THE ACT of praying in public is quite an awesome responsibility. The fact that we actually are permitted to enter into the presence of God as we privately engage in prayer fills our hearts with gratitude. But to seek the Creator of the universe on behalf of an entire congregation such seems almost presumptuous for a human being to undertake. Add to this an understanding of what comprises true "worship" as we defined it in the last article the bringing together of God and man in a living, conscious, spiritual fellowship and the responsibility of praying in the church service becomes awesome indeed.
Four prayers are usually included in the eleven o'clock service: The invocation, the offertory prayer, the pastoral prayer, and the benediction. All of these are customarily offered by a church elder, with the exception of the invocation in some churches. Often the pastor, or the visiting speaker, offers this opening prayer.
What about the invocation? What is its purpose at the beginning of the worship service? One dictionary says that the word implies a prayer or solemn entreaty, especially for a blessing, aid, or intercession (see Webster's Collegiate Dictionary, fifth edition, 1947). This is quite helpful. It is a brief entreaty near the opening of the service, which, if made clearly and meaningfully, can serve to unite every person present in the sincere desire to receive the aid of the great Teacher of truth, the Holy Spirit, in order that God's richest blessings may be gained throughout the service. It also helps us to understand the critical need that every worshiper has for the continual intercession of his Lord with the Father.
There is one point in connection with this prayer of invocation that both minister and elder should understand. Let us not pray for the presence of the Holy Spirit in the worship service. That has already been promised in Matthew 18:20. Rather, let us pray that we will be aware of His presence, and open our minds fully to His teaching and prompting. We need also to be reminded that both the Father and Son are present with us by virtue of the fact that the Holy Spirit is present.
What about the prayer that is offered in connection with the offering? Is it a prayer that can be come an appeal for the worshiper to give a larger amount for the offering? Is it a prayer of thanks for what has been or will be given? Have we brought guilt to the minimum giver or the nongiver as the result of this prayer? If giving is a real part of true worship, a response of love to a loving God, if our heart is to be given before and with our gifts, how would this affect what we say in the offertory prayer?
A correct understanding of Biblical stewardship demands that the giver whose gifts are accept able to God must previously have formed, and daily continues, a right relationship with Him. Some who attend church have this relationship, some do not. All who have it will give as they have means to give, those who do not have such a relationship may or may not give.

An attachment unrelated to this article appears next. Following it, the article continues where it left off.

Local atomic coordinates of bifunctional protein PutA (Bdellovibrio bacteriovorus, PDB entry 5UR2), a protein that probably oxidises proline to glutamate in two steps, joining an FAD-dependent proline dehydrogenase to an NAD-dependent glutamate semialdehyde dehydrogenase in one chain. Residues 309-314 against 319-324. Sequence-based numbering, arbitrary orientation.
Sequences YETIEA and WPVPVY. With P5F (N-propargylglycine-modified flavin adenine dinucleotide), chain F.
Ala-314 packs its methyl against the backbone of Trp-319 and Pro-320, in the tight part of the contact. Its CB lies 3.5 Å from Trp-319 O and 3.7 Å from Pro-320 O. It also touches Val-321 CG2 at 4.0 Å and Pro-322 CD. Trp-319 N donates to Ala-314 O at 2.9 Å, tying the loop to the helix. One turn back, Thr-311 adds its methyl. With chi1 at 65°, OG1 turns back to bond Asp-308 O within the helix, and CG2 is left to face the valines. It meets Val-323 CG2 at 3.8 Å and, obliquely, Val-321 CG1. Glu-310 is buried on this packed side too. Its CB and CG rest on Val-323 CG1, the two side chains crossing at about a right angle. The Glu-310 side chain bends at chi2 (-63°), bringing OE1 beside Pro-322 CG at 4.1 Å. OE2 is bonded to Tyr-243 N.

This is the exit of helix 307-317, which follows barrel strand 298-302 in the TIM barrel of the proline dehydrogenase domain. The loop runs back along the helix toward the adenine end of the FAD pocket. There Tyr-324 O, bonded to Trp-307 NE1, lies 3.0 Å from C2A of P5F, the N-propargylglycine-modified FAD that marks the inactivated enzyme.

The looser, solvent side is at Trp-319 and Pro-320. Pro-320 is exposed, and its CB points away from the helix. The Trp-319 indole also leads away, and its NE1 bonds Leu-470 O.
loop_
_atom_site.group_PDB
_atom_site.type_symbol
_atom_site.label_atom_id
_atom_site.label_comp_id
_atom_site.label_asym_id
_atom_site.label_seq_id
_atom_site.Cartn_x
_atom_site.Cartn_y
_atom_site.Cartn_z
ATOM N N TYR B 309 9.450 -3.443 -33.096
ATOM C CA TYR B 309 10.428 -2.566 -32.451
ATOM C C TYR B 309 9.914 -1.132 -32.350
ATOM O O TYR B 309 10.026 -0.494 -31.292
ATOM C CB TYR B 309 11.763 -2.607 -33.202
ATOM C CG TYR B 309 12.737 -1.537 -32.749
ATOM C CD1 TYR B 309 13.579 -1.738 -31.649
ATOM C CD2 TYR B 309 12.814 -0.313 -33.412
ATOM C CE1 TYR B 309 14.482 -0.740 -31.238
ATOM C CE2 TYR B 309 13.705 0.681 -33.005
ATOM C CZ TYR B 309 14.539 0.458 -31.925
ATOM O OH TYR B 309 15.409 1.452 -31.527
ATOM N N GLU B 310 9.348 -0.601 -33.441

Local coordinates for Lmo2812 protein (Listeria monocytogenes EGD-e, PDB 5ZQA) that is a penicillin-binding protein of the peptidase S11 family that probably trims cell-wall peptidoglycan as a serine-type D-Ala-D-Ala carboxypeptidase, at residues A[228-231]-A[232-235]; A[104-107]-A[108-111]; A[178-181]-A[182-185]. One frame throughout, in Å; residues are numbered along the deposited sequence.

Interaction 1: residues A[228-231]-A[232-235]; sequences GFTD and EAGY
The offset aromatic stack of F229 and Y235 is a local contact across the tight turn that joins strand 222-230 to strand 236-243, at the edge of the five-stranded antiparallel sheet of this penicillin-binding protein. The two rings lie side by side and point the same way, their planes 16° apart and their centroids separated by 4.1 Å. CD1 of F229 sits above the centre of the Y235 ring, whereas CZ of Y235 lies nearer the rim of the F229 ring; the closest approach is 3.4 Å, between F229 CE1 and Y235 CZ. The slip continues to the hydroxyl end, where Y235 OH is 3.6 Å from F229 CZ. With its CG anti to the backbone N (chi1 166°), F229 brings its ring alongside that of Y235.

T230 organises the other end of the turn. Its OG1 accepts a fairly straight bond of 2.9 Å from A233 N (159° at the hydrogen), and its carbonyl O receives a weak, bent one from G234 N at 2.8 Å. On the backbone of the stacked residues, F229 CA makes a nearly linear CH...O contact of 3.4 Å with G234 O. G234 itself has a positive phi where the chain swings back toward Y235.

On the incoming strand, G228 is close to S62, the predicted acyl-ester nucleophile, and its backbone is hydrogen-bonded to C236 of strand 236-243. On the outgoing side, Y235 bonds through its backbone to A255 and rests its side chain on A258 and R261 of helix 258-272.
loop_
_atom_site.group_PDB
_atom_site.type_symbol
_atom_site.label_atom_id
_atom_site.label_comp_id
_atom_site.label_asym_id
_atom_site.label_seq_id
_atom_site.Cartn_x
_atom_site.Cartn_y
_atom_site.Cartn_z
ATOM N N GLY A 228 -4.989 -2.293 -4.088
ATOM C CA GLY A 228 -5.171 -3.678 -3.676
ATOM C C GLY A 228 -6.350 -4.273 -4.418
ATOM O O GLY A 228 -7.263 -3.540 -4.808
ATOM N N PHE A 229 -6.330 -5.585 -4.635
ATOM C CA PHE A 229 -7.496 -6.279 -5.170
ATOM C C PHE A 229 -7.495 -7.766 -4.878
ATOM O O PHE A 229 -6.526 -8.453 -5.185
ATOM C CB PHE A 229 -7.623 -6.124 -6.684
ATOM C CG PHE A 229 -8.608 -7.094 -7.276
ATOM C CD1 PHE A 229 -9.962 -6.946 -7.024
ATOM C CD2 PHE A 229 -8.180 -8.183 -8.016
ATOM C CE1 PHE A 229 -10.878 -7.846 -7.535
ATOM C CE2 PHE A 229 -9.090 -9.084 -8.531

In light of this fact, a meaningful offeratory prayer might move in this direction: "Our generous Father, Thou hast given each of us life, and salvation, and continued strength to labor to supply our daily needs and the needs of Thy church on earth. Help us, in this worship service, to see our need for making a total dedication or rededication to Thee. As dedicated sons and daughters, and witnesses, cause us willingly to place the needs of Thy cause first, knowing that thou wilt also help us to meet all of our personal needs as we exercise the good judgment of faithful stewards in the use of what we earn from day to day. Help us to accept again God's great Gift, Jesus, and let these gifts express our love for all that Thou hast done for us. In Jesus' name, Amen." The point is to pray in terms of the motivating factor, not just in terms of church needs. Then gifts will increase.
The pastoral prayer is considered to be the central and major prayer of the service. First, invite the congregation to kneel. In light of what has been said about the prayer for the offering, let your objective be to lead the congregation to bow their hearts in sub mission to the will and ways of God. Bowed knees alone are Pharisaism. Bowed knees and hearts reveal a devoted Christian.
Prepare for your pastoral prayer ahead of time. Attempt to lead the congregation to express gratitude for all that Heaven has done for them. Then petition God for the special needs of those who are present. Lead the congregation to supplicate God for their neighbors, for straying members of their families, for unconverted friends, for those leading the great world wide work of God. Include a prayer for the speaker, that the Holy Spirit will help him and every person present to really see the main point of the sermon. Ask the pastor for that main point earlier in the week. Conclude earnestly, "In Jesus' name, Amen." We omit that quite often these days, forgetting that it is the only avenue through which any prayer from the lips of any mortal can ever be acceptable to God.
The benediction should be brief, and should never be a summary or an attempt to clarify some part of the sermon. Rather, let it be a simple entreaty that the message of the sermon and the spirit of the worship service the hour when God and man have met might remain with us and serve to move us one step nearer the kingdom.
The elder who is much in prayer privately can be used of God to bring a congregation and its Lord very close together during and following the worship service.